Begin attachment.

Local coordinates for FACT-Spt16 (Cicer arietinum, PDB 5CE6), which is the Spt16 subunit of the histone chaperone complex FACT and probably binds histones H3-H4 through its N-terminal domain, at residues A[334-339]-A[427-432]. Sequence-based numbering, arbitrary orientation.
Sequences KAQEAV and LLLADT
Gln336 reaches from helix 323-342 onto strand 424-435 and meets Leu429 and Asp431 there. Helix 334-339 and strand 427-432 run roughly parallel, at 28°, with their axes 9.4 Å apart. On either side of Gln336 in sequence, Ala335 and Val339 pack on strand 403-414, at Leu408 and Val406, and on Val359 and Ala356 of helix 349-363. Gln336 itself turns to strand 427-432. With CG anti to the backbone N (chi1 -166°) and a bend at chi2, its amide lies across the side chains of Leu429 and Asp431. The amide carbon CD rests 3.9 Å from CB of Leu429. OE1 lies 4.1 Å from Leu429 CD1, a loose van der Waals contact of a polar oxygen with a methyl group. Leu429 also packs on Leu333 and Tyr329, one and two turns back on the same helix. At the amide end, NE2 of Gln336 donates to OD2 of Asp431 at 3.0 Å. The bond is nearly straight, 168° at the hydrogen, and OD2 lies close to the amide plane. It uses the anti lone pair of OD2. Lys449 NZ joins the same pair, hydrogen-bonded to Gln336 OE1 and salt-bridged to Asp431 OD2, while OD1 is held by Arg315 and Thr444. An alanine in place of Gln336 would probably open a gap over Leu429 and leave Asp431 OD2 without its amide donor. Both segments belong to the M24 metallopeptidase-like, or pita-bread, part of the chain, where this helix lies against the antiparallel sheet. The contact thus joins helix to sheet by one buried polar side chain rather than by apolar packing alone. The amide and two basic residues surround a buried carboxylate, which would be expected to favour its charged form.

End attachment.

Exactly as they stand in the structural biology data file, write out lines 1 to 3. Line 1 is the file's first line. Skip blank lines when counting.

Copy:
Local coordinates for FACT-Spt16 (Cicer arietinum, PDB 5CE6), which is the Spt16 subunit of the histone chaperone complex FACT and probably binds histones H3-H4 through its N-terminal domain, at residues A[334-339]-A[427-432]. Sequence-based numbering, arbitrary orientation.
Sequences KAQEAV and LLLADT
Gln336 reaches from helix 323-342 onto strand 424-435 and meets Leu429 and Asp431 there. Helix 334-339 and strand 427-432 run roughly parallel, at 28°, with their axes 9.4 Å apart. On either side of Gln336 in sequence, Ala335 and Val339 pack on strand 403-414, at Leu408 and Val406, and on Val359 and Ala356 of helix 349-363. Gln336 itself turns to strand 427-432. With CG anti to the backbone N (chi1 -166°) and a bend at chi2, its amide lies across the side chains of Leu429 and Asp431. The amide carbon CD rests 3.9 Å from CB of Leu429. OE1 lies 4.1 Å from Leu429 CD1, a loose van der Waals contact of a polar oxygen with a methyl group. Leu429 also packs on Leu333 and Tyr329, one and two turns back on the same helix. At the amide end, NE2 of Gln336 donates to OD2 of Asp431 at 3.0 Å. The bond is nearly straight, 168° at the hydrogen, and OD2 lies close to the amide plane. It uses the anti lone pair of OD2. Lys449 NZ joins the same pair, hydrogen-bonded to Gln336 OE1 and salt-bridged to Asp431 OD2, while OD1 is held by Arg315 and Thr444. An alanine in place of Gln336 would probably open a gap over Leu429 and leave Asp431 OD2 without its amide donor. Both segments belong to the M24 metallopeptidase-like, or pita-bread, part of the chain, where this helix lies against the antiparallel sheet. The contact thus joins helix to sheet by one buried polar side chain rather than by apolar packing alone. The amide and two basic residues surround a buried carboxylate, which would be expected to favour its charged form.